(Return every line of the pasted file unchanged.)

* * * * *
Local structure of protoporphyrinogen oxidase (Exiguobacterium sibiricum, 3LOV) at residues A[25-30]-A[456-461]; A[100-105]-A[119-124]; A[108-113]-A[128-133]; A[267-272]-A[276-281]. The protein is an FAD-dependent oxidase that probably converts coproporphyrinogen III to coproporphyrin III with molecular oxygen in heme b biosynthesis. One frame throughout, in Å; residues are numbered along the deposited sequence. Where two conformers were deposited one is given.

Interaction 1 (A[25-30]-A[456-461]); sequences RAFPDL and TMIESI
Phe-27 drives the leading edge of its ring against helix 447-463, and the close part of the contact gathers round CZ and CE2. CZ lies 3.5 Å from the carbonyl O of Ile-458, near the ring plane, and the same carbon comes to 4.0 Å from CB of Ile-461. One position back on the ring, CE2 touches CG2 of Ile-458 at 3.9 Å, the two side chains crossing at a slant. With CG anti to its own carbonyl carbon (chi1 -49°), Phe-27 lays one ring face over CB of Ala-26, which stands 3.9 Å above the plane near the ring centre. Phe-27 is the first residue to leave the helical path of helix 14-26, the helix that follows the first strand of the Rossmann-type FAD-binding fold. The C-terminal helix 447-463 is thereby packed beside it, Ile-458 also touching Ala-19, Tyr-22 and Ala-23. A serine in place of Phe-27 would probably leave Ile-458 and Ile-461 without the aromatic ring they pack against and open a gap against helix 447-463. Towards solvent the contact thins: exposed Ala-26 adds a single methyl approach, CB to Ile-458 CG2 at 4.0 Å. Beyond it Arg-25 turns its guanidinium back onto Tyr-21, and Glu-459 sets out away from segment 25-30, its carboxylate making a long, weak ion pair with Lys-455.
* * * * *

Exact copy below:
Local structure of protoporphyrinogen oxidase (Exiguobacterium sibiricum, 3LOV) at residues A[25-30]-A[456-461]; A[100-105]-A[119-124]; A[108-113]-A[128-133]; A[267-272]-A[276-281]. The protein is an FAD-dependent oxidase that probably converts coproporphyrinogen III to coproporphyrin III with molecular oxygen in heme b biosynthesis. One frame throughout, in Å; residues are numbered along the deposited sequence. Where two conformers were deposited one is given.

Interaction 1 (A[25-30]-A[456-461]); sequences RAFPDL and TMIESI
Phe-27 drives the leading edge of its ring against helix 447-463, and the close part of the contact gathers round CZ and CE2. CZ lies 3.5 Å from the carbonyl O of Ile-458, near the ring plane, and the same carbon comes to 4.0 Å from CB of Ile-461. One position back on the ring, CE2 touches CG2 of Ile-458 at 3.9 Å, the two side chains crossing at a slant. With CG anti to its own carbonyl carbon (chi1 -49°), Phe-27 lays one ring face over CB of Ala-26, which stands 3.9 Å above the plane near the ring centre. Phe-27 is the first residue to leave the helical path of helix 14-26, the helix that follows the first strand of the Rossmann-type FAD-binding fold. The C-terminal helix 447-463 is thereby packed beside it, Ile-458 also touching Ala-19, Tyr-22 and Ala-23. A serine in place of Phe-27 would probably leave Ile-458 and Ile-461 without the aromatic ring they pack against and open a gap against helix 447-463. Towards solvent the contact thins: exposed Ala-26 adds a single methyl approach, CB to Ile-458 CG2 at 4.0 Å. Beyond it Arg-25 turns its guanidinium back onto Tyr-21, and Glu-459 sets out away from segment 25-30, its carboxylate making a long, weak ion pair with Lys-455.